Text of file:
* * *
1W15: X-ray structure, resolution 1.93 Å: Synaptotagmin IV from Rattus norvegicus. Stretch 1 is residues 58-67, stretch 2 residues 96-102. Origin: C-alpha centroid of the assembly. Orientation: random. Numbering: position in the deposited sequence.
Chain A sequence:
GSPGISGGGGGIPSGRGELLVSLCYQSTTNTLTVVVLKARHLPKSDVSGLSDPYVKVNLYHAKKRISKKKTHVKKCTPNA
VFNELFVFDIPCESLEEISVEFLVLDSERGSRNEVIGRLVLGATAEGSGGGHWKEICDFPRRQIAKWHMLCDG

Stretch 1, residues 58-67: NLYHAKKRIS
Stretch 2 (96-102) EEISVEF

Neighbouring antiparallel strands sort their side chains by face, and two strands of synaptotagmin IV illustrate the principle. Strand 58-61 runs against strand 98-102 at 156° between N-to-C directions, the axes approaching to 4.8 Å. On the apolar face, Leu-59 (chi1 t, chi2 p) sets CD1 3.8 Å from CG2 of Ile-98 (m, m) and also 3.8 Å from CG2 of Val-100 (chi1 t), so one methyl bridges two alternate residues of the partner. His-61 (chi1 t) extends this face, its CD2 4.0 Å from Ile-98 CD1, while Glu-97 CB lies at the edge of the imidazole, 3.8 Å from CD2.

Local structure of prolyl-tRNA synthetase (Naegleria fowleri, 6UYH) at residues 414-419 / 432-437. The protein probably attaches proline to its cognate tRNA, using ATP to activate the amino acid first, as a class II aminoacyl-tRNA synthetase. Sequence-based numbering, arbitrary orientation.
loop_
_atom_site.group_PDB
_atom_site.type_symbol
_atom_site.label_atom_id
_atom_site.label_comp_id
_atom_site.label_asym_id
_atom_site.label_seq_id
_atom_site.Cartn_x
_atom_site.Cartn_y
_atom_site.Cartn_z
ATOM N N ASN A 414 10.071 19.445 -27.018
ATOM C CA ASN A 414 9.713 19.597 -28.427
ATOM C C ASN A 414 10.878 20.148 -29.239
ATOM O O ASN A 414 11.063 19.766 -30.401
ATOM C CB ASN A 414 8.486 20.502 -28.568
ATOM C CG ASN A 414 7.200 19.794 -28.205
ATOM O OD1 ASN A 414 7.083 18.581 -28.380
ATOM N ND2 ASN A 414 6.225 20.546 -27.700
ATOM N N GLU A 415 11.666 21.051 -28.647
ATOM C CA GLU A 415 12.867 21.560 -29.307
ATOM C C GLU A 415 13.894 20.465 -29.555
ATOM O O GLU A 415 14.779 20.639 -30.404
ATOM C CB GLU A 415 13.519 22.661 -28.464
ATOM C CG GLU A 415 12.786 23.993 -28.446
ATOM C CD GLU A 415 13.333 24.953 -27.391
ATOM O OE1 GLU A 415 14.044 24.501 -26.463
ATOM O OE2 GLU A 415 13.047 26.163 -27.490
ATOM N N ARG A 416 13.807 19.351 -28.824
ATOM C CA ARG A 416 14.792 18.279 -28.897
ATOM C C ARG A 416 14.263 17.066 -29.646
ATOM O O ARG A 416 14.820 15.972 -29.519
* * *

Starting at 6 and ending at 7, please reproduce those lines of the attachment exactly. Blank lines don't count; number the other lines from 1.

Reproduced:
Stretch 2 (96-102) EEISVEF

Neighbouring antiparallel strands sort their side chains by face, and two strands of synaptotagmin IV illustrate the principle. Strand 58-61 runs against strand 98-102 at 156° between N-to-C directions, the axes approaching to 4.8 Å. On the apolar face, Leu-59 (chi1 t, chi2 p) sets CD1 3.8 Å from CG2 of Ile-98 (m, m) and also 3.8 Å from CG2 of Val-100 (chi1 t), so one methyl bridges two alternate residues of the partner. His-61 (chi1 t) extends this face, its CD2 4.0 Å from Ile-98 CD1, while Glu-97 CB lies at the edge of the imidazole, 3.8 Å from CD2.